HOBOKEN, N.J., Aug. 23 (UPI) -- Cloud control could tame hurricanes, say British researchers who've proposed using cloud seeding to decrease sea surface temperatures where hurricanes form.
Writing in the U.S. journal Atmospheric Science Letters, they said rather than seeding storm clouds or hurricanes directly they propose targeting marine stratocumulus clouds that cover an estimated quarter of the world's oceans, to prevent hurricanes forming.
"Hurricanes derive their energy from the heat contained in the surface waters of the ocean," Alan Gadian from the University of Leeds said. "If we are able to increase the amount of sunlight reflected by clouds above the hurricane development region then there will be less energy to feed the hurricanes."
The study authors propose the use of a technique known as Marine Cloud Brightening, in which unmanned vehicles would spray tiny seawater droplets into the clouds, increasing their reflectivity and duration.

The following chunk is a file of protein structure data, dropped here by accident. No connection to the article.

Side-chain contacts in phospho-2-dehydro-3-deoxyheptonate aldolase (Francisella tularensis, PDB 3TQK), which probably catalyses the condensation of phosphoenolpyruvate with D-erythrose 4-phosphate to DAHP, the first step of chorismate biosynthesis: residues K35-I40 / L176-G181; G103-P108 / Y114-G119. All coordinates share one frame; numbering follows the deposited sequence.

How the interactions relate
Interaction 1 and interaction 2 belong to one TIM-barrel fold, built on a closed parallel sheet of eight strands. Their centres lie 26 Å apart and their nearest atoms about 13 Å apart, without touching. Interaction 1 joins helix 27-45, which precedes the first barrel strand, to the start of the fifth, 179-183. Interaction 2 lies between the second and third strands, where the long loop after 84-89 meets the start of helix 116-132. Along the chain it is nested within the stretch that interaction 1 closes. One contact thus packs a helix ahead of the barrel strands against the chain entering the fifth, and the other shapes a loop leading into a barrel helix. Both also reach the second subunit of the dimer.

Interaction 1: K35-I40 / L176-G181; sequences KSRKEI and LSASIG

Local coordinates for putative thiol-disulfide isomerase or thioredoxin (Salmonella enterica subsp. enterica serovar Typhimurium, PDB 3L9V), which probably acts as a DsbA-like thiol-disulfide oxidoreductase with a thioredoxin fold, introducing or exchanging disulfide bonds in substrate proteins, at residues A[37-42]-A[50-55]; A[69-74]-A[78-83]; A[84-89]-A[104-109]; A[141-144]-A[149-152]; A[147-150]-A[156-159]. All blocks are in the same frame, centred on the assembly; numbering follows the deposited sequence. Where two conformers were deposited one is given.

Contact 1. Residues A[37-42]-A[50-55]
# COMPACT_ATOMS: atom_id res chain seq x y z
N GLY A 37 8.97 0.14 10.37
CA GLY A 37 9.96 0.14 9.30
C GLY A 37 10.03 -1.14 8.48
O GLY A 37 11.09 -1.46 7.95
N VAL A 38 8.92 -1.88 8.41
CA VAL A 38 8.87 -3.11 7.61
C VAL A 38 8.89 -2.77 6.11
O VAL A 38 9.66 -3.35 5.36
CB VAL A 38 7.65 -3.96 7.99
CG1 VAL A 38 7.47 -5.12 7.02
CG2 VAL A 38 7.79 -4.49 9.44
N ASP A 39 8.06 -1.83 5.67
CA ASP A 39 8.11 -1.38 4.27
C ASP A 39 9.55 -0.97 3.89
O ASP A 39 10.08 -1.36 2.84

The increased reflectivity would mean more sunlight is bounced back into space, thereby reducing sea surface temperature, they said.
"Data shows that over the last three decades hurricane intensity has increased in the Northern Atlantic, the Indian and southwest Pacific oceans," Gadian said. "We simulated the impact of seeding on these three areas, with particular focus on the Atlantic hurricane months of August, September and October."
The researchers said computer models suggest the technology could reduce an average sea surface temperature by up to a few degrees, greatly decreasing the amount of energy available to hurricane formation and possibly reducing the power of developing hurricanes by one strength category.
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